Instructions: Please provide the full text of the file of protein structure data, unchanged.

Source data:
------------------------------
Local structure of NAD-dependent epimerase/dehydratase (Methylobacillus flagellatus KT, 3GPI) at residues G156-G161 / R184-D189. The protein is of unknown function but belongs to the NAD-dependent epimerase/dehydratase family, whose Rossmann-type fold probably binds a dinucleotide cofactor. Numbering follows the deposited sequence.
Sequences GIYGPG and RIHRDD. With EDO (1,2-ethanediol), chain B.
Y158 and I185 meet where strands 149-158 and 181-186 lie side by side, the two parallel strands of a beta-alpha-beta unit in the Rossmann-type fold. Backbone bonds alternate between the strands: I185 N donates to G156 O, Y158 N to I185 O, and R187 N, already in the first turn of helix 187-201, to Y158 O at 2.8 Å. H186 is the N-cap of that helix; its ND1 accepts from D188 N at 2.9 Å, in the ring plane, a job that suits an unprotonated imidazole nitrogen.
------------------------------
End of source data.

Local structure of NAD-dependent epimerase/dehydratase (Methylobacillus flagellatus KT, 3GPI) at residues G156-G161 / R184-D189. The protein is of unknown function but belongs to the NAD-dependent epimerase/dehydratase family, whose Rossmann-type fold probably binds a dinucleotide cofactor. Numbering follows the deposited sequence.
Sequences GIYGPG and RIHRDD. With EDO (1,2-ethanediol), chain B.
Y158 and I185 meet where strands 149-158 and 181-186 lie side by side, the two parallel strands of a beta-alpha-beta unit in the Rossmann-type fold. Backbone bonds alternate between the strands: I185 N donates to G156 O, Y158 N to I185 O, and R187 N, already in the first turn of helix 187-201, to Y158 O at 2.8 Å. H186 is the N-cap of that helix; its ND1 accepts from D188 N at 2.9 Å, in the ring plane, a job that suits an unprotonated imidazole nitrogen.